Although Dianne is not a big football fan, she’ll never forget the Monday Night Football game between the Minnesota Vikings and Dallas Cowboys on January 3, 1983. It was the first major bet her husband, Don, placed on a football game. He bet a whopping $1,500 – an amount to cover accumulated gambling losses to date – and lost.

More than 25 years later, Dianne shudders at the memory of that night. She looks back on it as the beginning of a 14-year period in which her husband’s gambling took the family on a roller coaster ride it never wanted.

Shortly after that Vikings game, Don’s gambling losses began to mount. It soon led to another early memory that haunted the family: his young children watched in dismay as a stranger came into their house to remove a Betamax machine, the sales proceeds of which would be used to settle gambling debt. In the first of many gambling-related lies to his children, Don explained that the machine was broken.

In time, Don’s betting advanced from football to all other sports, and he soon had his own bookie. “I bet every day of the year except the Monday and Wednesday before and after the baseball all-star game, the only two days of the year when there was no sports betting,” says Don.

After Don’s bookie was the subject of a police raid, federal agents dressed in suits and badges came to the house. That development sent shock waves through the family. “That really scared the kids and I felt we couldn’t have that,” says Dianne. She subsequently packed up the kids and moved in hopes of finding a more stable home environment.

The sight of an empty house served as the first wakeup call for Don. He began attending Gambler’s Anonymous in 1986 and convinced Dianne he was ready to quit. Only he really wasn’t.

Shortly thereafter, Dianne came across a piece of paper with a list of football games while the couple was away at a cabin. “I was assured by Don that they were old games because he’d quit gambling.” She later confirmed the list was for current football games.

As a result, Don became increasingly sneaky in his dealings. He cancelled handball games with friends and rearranged work shifts so he could find more time for gambling at the casino. Don learned to kite checks from three checking accounts he created, and found himself visiting a banker every day. “I could at least relax on the weekends when the banks were closed,” recalls Don some 20 years later. He was working one job and half of another “to keep all the balls in the air.”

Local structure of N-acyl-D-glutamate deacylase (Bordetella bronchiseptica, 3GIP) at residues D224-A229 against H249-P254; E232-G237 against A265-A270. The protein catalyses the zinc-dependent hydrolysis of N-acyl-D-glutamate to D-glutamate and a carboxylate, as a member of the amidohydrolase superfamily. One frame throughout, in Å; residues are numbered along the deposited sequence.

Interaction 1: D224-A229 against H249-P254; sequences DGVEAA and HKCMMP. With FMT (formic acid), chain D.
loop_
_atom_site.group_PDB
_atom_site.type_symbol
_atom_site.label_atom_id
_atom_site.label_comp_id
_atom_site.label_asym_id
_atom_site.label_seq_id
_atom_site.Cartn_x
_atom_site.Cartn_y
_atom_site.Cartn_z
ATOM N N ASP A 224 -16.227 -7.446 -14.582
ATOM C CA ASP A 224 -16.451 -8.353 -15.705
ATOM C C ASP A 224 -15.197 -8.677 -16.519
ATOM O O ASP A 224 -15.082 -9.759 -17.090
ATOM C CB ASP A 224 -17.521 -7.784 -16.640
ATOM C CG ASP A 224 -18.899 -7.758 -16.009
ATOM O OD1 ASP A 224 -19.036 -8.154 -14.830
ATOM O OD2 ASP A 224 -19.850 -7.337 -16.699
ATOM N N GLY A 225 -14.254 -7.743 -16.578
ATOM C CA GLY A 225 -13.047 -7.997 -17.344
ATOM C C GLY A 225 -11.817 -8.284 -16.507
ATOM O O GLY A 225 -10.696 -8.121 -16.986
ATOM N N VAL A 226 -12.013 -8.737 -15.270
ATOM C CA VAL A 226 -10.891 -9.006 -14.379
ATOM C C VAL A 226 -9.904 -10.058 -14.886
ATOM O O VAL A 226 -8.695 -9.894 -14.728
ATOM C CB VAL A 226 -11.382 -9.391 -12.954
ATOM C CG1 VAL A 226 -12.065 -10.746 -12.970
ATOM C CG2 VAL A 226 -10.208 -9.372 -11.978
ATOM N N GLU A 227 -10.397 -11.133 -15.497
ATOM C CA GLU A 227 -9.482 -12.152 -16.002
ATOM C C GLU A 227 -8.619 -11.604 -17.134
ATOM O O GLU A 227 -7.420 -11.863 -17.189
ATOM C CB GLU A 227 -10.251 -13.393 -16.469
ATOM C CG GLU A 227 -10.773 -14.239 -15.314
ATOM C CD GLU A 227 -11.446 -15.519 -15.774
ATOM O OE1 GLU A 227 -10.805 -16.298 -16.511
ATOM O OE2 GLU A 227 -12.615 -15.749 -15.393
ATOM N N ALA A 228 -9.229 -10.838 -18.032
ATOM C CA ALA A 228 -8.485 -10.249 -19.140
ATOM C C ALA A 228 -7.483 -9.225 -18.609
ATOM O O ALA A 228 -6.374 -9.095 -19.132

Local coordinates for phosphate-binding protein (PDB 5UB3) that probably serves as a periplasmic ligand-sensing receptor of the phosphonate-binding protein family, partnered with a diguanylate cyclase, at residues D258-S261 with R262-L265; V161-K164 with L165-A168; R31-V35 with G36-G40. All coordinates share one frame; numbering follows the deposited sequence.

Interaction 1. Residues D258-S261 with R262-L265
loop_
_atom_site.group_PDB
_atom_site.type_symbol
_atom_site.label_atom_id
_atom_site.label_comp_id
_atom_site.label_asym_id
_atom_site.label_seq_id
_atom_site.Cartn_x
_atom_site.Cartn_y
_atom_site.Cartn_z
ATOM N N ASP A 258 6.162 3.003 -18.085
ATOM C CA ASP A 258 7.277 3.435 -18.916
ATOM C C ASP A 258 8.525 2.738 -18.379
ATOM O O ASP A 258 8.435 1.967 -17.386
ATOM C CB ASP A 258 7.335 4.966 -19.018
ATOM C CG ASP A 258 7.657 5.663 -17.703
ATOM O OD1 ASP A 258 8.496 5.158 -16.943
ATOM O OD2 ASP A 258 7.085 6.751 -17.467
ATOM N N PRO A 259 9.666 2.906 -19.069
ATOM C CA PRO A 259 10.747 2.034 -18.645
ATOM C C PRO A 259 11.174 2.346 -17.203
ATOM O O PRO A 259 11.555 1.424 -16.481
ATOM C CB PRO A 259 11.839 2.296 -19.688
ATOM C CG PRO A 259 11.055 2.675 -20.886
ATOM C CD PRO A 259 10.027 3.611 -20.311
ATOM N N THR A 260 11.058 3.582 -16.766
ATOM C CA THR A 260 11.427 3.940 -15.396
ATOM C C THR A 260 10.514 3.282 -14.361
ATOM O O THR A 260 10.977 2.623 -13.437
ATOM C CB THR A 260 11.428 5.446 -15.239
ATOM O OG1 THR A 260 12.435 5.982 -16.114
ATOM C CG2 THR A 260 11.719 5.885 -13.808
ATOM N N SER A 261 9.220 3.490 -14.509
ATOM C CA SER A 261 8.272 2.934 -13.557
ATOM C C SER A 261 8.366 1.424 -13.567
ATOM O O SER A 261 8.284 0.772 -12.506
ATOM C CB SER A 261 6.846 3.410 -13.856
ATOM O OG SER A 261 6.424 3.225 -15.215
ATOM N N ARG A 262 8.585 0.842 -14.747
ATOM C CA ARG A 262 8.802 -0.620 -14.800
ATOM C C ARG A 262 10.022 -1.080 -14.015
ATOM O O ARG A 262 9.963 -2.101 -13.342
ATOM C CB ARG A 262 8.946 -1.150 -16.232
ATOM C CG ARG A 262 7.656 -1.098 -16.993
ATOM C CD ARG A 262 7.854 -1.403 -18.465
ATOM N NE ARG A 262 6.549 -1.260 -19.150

Don forged his wife’s signature a few times to take out loans to pay gambling debts. With a flexible work schedule, Don, who controlled the family’s finances, arranged to be home when he knew the mailman would arrive, meeting him several houses in advance. “The joke was that I was having an affair with the mailman,” says Don.

The cycle of lies and deceit – as well as a general absence from the family – continued through 1994, about eight years after Don first attended GA. On Tuesday, December 27, 1994, he called in sick to work and cancelled a handball match with a friend so that he could stay at a casino. When Don, who called his wife every afternoon like clockwork, didn’t call at the usual time, Dianne suspected the worst. Late that afternoon, a call finally came. “Would you mind if I cashed another $100 check,” Don asked? “Do whatever you want, stay as long as you want, I don’t care,” said his defeated wife of 16 years.

Don came home in the wee hours of the morning on Wednesday, but to a bedroom that was locked. He knew he’d hit rock bottom and had to stop gambling. He went to GA that night and has been attending religiously every since. That Tuesday night was the last time he’s every gambled.

Today, Don is well into his recovery and is a thriving member of society. He considers himself fortunate in that GA has helped him, and helped him at age where he can still repay his debts and hopefully accumulate something of a nest egg. Other gambling addicts require individual treatment and counseling to help in their recovery.

The road has been long and not without challenges. “It was particularly tough to quit at the beginning,” says Don. “Even several years into it, I remember seeing a list of football games and asking myself if the Packers would cover the spread, etc.” For her part, all these year’s later, Dianne’s stomach still turns when she sees her husband turn the channel from one football game to another, conditioned for so many years to think he’s checking on games he bet on.

Forgiveness, after so many years of deception, is difficult to grant. In Don and Dianne’s case, a more complete healing didn’t occur until well after Don had quit gambling and the couple had engaged in Retrouvaille, a type of marriage counseling that’s not unlike a 12-step program.

Thankfully, much of the damage caused by Don’s gambling has gradually healed. His daughter, who wouldn’t allow him to attend her high school graduation nor be part of her wedding, has reconciled with Don. “Our kids carried around a ton of hurt from what their father did,” says Dianne. “It seemed like every time we wanted to do something as a family, all the sudden he was gone. For the kids, it was one broken promise after another.”

Today, 17 years into his recovery, Don’s promises are as good as gold.

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